The Ruins of Beverast : The Thule Grimoires

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Alexander von Meilenwald’s metal outfit The Ruins of Beverast has long juggled the aesthetics of underground metal. His works, though skewing in favor of black, death, and doom, prominently feature psychedelic flourishes and eclectic sound samples that expand his sound into fully realized sonic horror novellas. The results range from atmospheric pursuits on his debut album Unlock the Shrine to explicitly conceptual pieces like Blood Vault — The Blazing Gospel of Heinrich Kramer, which depict 15th century German inquisition trials. Regardless of the end result, it’s difficult to imagine a Beverast album conceived as anything but a holistic statement of compositional intent. Meilenwald’s sixth in the project, The Thule Grimoires, is therefore a surprising twist. More than any work in the Beverast discography, Grimoires is a song-oriented ripper, both a greatest hits collection of the band’s various styles and a refinement of its best ideas. It’s as immediate as it is sonically diverse, if the least cohesive of Meilenwald’s efforts.

Unlike Blood Vaults and its powerfully entrancing companion album Exuvia, both of which explored the murky realm of sludge tempos and darkly grandiose doom, The Thule Grimoires hews closer to the rawer style of early Beverast. Greater emphasis is placed on aggressive tempos, blast beats, and straight up black metal riffing. Yet this is not second wave Norwegian black metal fare. Grimoires is handsomely recorded and oozes an unsettlingly drugged-out atmosphere that evokes the emotion of fringe death metal and funeral doom. The faster tempos simply let Meilenwald’s jump from  sequence to another quicker in succession than ever before. As a result, the songs feel like a revolving door of influences. Grimoires grabs from gloomy space rock, Monotheist-era Celtic Frost, and even ’80s goth rock. Yet anchoring all the styles is a beating black metal heart. Meilenwald has completely traded the deliberate, escalating repetition of past Beverast albums for more dynamic and adventurous songwriting.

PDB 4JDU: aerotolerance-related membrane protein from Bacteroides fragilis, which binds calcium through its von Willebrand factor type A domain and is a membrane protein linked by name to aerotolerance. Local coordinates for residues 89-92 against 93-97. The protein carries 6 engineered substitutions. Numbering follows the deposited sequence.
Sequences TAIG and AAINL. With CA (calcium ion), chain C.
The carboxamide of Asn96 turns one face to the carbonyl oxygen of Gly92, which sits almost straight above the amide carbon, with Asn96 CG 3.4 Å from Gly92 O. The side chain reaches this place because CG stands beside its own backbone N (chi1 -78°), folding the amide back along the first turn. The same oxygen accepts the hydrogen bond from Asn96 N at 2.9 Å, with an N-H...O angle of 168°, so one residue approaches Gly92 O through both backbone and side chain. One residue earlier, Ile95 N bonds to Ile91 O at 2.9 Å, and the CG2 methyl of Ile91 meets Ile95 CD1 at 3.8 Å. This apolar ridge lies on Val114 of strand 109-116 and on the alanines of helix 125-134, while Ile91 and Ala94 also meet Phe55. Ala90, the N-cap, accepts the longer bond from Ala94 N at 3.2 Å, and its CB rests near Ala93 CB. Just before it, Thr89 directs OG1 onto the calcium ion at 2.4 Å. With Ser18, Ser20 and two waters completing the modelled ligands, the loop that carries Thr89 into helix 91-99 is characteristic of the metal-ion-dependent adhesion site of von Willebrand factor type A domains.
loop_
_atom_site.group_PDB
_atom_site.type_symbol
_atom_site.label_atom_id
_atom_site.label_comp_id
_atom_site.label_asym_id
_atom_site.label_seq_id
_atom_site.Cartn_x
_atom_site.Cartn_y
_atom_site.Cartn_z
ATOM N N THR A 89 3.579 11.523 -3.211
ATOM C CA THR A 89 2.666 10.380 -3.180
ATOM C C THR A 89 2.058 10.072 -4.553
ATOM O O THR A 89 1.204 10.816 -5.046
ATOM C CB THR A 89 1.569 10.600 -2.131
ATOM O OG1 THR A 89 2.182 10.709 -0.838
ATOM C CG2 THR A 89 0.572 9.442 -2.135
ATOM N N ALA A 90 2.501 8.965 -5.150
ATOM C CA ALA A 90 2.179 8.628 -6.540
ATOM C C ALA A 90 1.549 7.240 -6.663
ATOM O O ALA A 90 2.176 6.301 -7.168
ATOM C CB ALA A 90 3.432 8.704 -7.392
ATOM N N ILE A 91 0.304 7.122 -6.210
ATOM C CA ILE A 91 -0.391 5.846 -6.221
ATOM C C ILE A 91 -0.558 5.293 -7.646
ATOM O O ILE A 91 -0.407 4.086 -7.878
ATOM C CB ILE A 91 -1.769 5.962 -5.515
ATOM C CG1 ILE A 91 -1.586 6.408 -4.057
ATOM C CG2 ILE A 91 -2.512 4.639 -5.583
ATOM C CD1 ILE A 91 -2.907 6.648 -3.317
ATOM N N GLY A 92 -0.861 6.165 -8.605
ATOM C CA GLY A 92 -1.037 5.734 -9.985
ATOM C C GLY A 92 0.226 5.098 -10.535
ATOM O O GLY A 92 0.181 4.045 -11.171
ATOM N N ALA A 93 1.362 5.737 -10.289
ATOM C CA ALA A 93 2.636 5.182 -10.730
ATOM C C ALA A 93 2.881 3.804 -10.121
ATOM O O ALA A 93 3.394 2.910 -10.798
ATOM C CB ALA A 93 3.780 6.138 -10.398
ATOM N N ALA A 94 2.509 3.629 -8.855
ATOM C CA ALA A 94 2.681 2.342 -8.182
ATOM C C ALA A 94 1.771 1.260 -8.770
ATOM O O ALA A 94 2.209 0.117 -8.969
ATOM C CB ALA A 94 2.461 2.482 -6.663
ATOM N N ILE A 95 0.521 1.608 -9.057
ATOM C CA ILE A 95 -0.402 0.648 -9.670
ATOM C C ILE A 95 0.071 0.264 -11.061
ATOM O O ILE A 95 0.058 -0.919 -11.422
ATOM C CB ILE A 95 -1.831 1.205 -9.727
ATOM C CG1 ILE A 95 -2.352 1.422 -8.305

Cuts like “Polar Hiss Hysteria,” for example, balance fervent tremolo shredding and psychedelic leads that swell with tension, ultimately surrendering into driving, swampy doom metal. While those downtempo passages comprised the bulk of the band’s material, here they’re used as an oasis from the swirling chaos surrounding them, a quick break before building to another killer blackened riff. Cleans vocals too are more pronounced, like on the stunning chorus of mid-album highlight “Anchoress in Furs.”  The song opens with a dissonant choral hymn that gives way into a kaleidoscopic mire of psychedelic guitars and Meilenwald’s strangely uplifting baritone voice. One notable upset to the rule is “Mammothpolis,” a hilariously titled goth rock saunter that simmers with a tension and swagger that suggests Type O Negative. 

Though it runs over an hour in length, The Thule Grimoires feels lean due to each track’s progressive and consistently exciting structure. It’s easily the most listenable Beverast album to date. These songs are just not prone to sitting still, and each movement is as memorable as the last, with highlights ranging from striking organ passages to the mesmerizing choral melodies. Individually, these are all terrific Beverast songs, yet the slight lack of narrative cohesion costs Grimoires that ineffable quality which transformed Meilenwald’s past material into evocative horror narratives — visually provocative and emotionally exhaustive. Past Beverast albums were always greater than the sum of their parts, like when marching drum ostinato of Foulest Semen of a Sheltered Elite launches forth with death metal intensity in the album’s back half, or in Exuvia’s transcendent emotional climax on “Pytha’s Pale Wolves.” Grimoires by nature of its structure lacks any moment where the album truly culminates, instead focusing on emotional immediacy. The result is a less grand statement overall, but also represents a collection of Meilenwald’s strongest standalone songs to date.


Label: Ván

Year: 2021


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